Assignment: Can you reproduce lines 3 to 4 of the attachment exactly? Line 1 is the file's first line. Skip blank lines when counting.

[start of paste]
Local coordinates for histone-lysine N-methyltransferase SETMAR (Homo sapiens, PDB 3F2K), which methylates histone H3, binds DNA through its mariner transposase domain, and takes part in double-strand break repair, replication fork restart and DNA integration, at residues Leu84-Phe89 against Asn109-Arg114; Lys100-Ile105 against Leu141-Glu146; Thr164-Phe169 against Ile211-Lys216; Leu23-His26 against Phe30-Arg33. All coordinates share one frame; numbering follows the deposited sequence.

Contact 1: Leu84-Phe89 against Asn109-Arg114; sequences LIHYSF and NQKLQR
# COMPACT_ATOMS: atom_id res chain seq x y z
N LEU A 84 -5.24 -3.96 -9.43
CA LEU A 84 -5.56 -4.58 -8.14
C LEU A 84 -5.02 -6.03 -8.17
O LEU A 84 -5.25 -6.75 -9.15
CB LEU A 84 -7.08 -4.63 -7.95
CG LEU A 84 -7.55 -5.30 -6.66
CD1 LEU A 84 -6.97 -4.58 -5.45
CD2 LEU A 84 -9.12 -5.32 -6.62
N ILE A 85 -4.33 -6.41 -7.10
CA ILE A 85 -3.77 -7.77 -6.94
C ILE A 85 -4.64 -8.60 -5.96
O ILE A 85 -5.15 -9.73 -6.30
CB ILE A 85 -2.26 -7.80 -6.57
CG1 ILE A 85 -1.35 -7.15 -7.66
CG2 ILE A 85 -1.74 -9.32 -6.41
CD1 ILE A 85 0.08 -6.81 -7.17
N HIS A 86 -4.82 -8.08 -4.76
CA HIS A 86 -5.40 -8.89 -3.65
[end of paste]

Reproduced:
# COMPACT_ATOMS: atom_id res chain seq x y z
N LEU A 84 -5.24 -3.96 -9.43